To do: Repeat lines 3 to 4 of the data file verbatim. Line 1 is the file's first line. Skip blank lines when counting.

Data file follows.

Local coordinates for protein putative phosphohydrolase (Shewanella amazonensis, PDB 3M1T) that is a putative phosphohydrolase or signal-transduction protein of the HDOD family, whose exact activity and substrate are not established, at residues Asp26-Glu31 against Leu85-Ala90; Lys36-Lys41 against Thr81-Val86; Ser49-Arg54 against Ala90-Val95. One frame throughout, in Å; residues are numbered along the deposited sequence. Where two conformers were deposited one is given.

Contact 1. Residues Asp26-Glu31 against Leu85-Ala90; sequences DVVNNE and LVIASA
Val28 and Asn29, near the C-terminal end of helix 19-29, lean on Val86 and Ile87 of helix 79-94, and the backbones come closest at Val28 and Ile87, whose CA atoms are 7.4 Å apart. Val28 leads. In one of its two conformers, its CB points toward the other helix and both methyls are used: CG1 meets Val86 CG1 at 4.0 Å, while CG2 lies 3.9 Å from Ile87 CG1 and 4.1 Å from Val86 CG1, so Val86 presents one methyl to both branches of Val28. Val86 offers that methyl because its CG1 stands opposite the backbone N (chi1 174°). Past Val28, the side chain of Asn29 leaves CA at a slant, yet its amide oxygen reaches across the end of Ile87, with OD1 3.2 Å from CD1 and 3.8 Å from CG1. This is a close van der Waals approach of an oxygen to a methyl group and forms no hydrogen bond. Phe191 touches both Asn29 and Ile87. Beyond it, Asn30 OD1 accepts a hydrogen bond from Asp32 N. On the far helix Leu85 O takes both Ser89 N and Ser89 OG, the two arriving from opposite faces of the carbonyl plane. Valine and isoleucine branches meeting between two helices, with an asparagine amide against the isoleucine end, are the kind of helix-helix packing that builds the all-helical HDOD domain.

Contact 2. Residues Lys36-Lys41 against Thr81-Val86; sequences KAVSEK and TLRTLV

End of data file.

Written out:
Val28 and Asn29, near the C-terminal end of helix 19-29, lean on Val86 and Ile87 of helix 79-94, and the backbones come closest at Val28 and Ile87, whose CA atoms are 7.4 Å apart. Val28 leads. In one of its two conformers, its CB points toward the other helix and both methyls are used: CG1 meets Val86 CG1 at 4.0 Å, while CG2 lies 3.9 Å from Ile87 CG1 and 4.1 Å from Val86 CG1, so Val86 presents one methyl to both branches of Val28. Val86 offers that methyl because its CG1 stands opposite the backbone N (chi1 174°). Past Val28, the side chain of Asn29 leaves CA at a slant, yet its amide oxygen reaches across the end of Ile87, with OD1 3.2 Å from CD1 and 3.8 Å from CG1. This is a close van der Waals approach of an oxygen to a methyl group and forms no hydrogen bond. Phe191 touches both Asn29 and Ile87. Beyond it, Asn30 OD1 accepts a hydrogen bond from Asp32 N. On the far helix Leu85 O takes both Ser89 N and Ser89 OG, the two arriving from opposite faces of the carbonyl plane. Valine and isoleucine branches meeting between two helices, with an asparagine amide against the isoleucine end, are the kind of helix-helix packing that builds the all-helical HDOD domain.

Contact 2. Residues Lys36-Lys41 against Thr81-Val86; sequences KAVSEK and TLRTLV